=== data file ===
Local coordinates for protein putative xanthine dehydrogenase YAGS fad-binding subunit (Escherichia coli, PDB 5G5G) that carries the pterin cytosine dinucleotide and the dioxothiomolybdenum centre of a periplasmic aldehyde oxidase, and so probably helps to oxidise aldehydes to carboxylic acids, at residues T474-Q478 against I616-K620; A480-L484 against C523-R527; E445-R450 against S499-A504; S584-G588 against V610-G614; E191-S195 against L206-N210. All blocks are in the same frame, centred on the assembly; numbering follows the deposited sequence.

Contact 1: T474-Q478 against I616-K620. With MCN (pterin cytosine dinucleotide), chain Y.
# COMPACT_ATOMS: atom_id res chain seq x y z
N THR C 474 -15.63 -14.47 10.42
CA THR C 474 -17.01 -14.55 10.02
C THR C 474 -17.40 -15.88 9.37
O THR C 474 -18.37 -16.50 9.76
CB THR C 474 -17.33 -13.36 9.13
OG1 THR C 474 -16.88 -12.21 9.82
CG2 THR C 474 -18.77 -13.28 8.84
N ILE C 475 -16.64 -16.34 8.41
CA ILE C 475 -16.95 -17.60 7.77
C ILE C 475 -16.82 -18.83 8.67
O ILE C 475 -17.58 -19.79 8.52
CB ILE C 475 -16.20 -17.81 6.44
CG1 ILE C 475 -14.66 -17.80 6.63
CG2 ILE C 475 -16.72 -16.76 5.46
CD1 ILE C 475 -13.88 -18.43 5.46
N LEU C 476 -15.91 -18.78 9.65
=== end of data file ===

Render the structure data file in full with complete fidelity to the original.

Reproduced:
Local coordinates for protein putative xanthine dehydrogenase YAGS fad-binding subunit (Escherichia coli, PDB 5G5G) that carries the pterin cytosine dinucleotide and the dioxothiomolybdenum centre of a periplasmic aldehyde oxidase, and so probably helps to oxidise aldehydes to carboxylic acids, at residues T474-Q478 against I616-K620; A480-L484 against C523-R527; E445-R450 against S499-A504; S584-G588 against V610-G614; E191-S195 against L206-N210. All blocks are in the same frame, centred on the assembly; numbering follows the deposited sequence.

Contact 1: T474-Q478 against I616-K620. With MCN (pterin cytosine dinucleotide), chain Y.
# COMPACT_ATOMS: atom_id res chain seq x y z
N THR C 474 -15.63 -14.47 10.42
CA THR C 474 -17.01 -14.55 10.02
C THR C 474 -17.40 -15.88 9.37
O THR C 474 -18.37 -16.50 9.76
CB THR C 474 -17.33 -13.36 9.13
OG1 THR C 474 -16.88 -12.21 9.82
CG2 THR C 474 -18.77 -13.28 8.84
N ILE C 475 -16.64 -16.34 8.41
CA ILE C 475 -16.95 -17.60 7.77
C ILE C 475 -16.82 -18.83 8.67
O ILE C 475 -17.58 -19.79 8.52
CB ILE C 475 -16.20 -17.81 6.44
CG1 ILE C 475 -14.66 -17.80 6.63
CG2 ILE C 475 -16.72 -16.76 5.46
CD1 ILE C 475 -13.88 -18.43 5.46
N LEU C 476 -15.91 -18.78 9.65